Concentration camp

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A concentration camp is a large detention centre for political opponents, specific ethnic groups or other groups of people set up for confinement, extermination or forced labour.

The first large-scale confinement of a specific ethnic group in detention centers began in the summer of 1838, when President Jackson ordered the U.S. Army to enforce the Indian Removal Act of 1830 by rounding up the Cherokee into prison camps before relocating them.

The term "concentration camp" was first used by the British military during the Boer War. British forces rounded up the Boer women and children as well as black people living on Boer land, and sent them to camps scattered around South Africa.

Although neither of these examples were extermination camps, the poor nutrition and bad hygiene of the camps resulted in high mortality rates. The Boer situation was only relieved when Emily Hobhouse brought the conditions in the camps to the attention of the British public; the Cherokee situation culminated in the Trail of Tears.

The term Internment Camp is often used as an equivalent in other historical contexts, such as the imprisonment by the United States of Japanese American citizens during World War II. However American internment camps did not involve forced labor or extermination, merely confinement.

Canada

During the First World war, thousands of Ukranians were put into concentration camps as "enemy aliens" to perform forced labor in steel mills, forestry, etc. This is partly because Ukraine was part of the Austro-Hungarian Empire, partly because capitalists wanted to turn a profit on slave labor, partly because Canadians were racist, etc.

Nazi Germany

Concentration camps rose to notoriety during their use in World War II by Nazi Germany. The Nazi regime nominally maintained both kinds of concentration camps -- work camps and extermination camps. The distinction between the two, in practice, was very small. Prisoners in Nazi work camps could expect to be worked to death in short order, while prisoners in extermination camps usually died sooner in gas chambers or in other ways. Guards were known to engage in target practice, using their prisoners as targets.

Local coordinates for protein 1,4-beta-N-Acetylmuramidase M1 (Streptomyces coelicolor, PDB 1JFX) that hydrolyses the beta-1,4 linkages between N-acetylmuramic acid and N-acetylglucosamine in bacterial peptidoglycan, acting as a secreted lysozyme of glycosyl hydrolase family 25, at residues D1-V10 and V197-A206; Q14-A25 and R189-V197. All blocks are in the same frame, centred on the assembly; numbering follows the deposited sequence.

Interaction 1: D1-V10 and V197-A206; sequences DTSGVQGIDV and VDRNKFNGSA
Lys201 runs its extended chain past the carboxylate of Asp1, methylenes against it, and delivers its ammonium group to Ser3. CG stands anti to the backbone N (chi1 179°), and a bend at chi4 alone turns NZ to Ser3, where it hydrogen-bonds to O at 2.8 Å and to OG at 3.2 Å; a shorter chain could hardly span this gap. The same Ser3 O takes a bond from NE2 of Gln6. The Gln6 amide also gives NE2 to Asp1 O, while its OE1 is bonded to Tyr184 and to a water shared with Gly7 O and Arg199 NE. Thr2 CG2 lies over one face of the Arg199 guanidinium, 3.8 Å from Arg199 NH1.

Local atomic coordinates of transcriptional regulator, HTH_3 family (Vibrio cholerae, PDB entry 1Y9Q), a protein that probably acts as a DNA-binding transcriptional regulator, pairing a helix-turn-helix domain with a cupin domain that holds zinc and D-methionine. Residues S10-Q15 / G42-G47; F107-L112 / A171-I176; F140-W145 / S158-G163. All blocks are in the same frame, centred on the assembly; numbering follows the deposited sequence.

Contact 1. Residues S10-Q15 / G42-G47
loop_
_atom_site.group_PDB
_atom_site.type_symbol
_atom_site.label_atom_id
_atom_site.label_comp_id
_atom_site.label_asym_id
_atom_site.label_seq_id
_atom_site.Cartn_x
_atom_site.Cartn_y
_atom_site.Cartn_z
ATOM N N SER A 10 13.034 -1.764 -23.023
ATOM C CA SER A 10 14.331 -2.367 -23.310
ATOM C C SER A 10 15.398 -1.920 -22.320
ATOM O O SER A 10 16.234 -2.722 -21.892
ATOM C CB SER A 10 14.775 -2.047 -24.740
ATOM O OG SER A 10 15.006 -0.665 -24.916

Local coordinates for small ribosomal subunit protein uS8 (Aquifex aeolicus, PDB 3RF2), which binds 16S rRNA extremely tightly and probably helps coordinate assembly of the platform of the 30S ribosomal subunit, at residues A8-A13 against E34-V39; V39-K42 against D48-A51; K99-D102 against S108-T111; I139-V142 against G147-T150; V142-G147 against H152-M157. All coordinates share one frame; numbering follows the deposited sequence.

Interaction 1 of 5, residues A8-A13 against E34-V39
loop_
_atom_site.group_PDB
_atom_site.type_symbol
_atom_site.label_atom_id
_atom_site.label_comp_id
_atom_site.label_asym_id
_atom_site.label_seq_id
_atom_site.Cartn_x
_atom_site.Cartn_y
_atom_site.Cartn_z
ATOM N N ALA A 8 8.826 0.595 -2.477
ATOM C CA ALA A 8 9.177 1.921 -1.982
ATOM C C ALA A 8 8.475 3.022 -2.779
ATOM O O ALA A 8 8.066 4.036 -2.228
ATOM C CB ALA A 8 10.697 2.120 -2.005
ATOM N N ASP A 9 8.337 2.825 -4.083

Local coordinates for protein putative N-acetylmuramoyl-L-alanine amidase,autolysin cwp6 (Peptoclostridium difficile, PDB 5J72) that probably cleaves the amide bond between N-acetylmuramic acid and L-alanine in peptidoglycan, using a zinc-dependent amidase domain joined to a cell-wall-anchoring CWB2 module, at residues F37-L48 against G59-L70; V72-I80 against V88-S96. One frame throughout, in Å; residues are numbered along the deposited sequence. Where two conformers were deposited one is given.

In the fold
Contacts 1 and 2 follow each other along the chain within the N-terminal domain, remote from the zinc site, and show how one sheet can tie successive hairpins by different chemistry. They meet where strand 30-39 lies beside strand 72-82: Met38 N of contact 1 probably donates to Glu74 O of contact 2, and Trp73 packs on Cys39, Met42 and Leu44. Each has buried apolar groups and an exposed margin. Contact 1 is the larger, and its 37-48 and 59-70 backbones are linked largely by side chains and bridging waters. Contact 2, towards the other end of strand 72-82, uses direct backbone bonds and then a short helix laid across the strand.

The first Nazi camps were within Germany, and were primarily work camps. The worst excesses, including the murder of Jews, homosexuals, gypsies, Jehovahs Witnesses, Polish intellectuals, Soviet Prisoners of War and others, were to come later in the war. (See Holocaust, genocide.) It is estimated that around six million people were murdered in Nazi concentration camps.

Major Nazi Concentration Camps

Cambodia

Cambodia under the Pol Pot regime.

Soviet Union

In the Soviet Union, concentration camps were called GULAG, after the branch of the internal police that managed them, and white collar camps were sometimes called sharashka. These were used as forced labor camps, and were often filled with political prisoners. The Gulag system was exposed by Alexander Solzhenitsyn in his work The Gulag Archipelago. The sharashka, prisons filled with engineers and scientists as slaves for the state, are treated in his book The First Circle. An estimated 40 million people died in the Soviet concentration camps.

People's Republic of China

Concentration camps in modern China are called Laogai, which means "reform through labor". The communist-era camps began at least in the 60s and were filled with anyone who had said anything critical of the government, or often just random people grabbed from their homes to fill quotas. The entire society was organized into small groups in which loyalty to the government was enforced, so that anyone with dissident viewpoints was easily identifiable for enslavement. These camps were modern slave labor camps, organized like factories. However most persons arrested for political reasons were released in the late-1970's at the start of the Deng Xiaoping reforms.

There are accusations that Chinese labor camp produce products are often sold in foreign countries with the profits going to the Chinese government. Products include everything from green tea to industrial engines to coal dug from mines. However, these products make up an insignificant amount of China's export output, and it has been argued that the use of prison labor for manufacturing is not itself a violation of human rights and that most prisoners in Chinese prisons are there for what are generally regarded as crimes in the West.

The use of prison labor is an interesting case study of the interaction between capitalism and prison labor. On the one hand, the downfall of socialism has reduced revenue to local governments increasing pressure for local governments to attempt to supplement their income using prison labor. On the other hand, prisoners do not make a good workforce, and the products produced by prison labor in China are of extremely low quality and have become unsalable on the open market in competition with products made by ordinary paid labor.

An insiders view from the 1950s to the 1990s is detailed in the books of Harry Wu, including Troublemaker and The Laogai. He spent almost all of his adult life as a prisoner in these camps for criticizing the government while he was a young student in college. He almost died several times, but eventually escaped to the US. Critics have argued that he far overstates the present role of Chinese labor camps and ignores the tremendous changes that have occurred in China since then.


See Holocaust, Indian Removal


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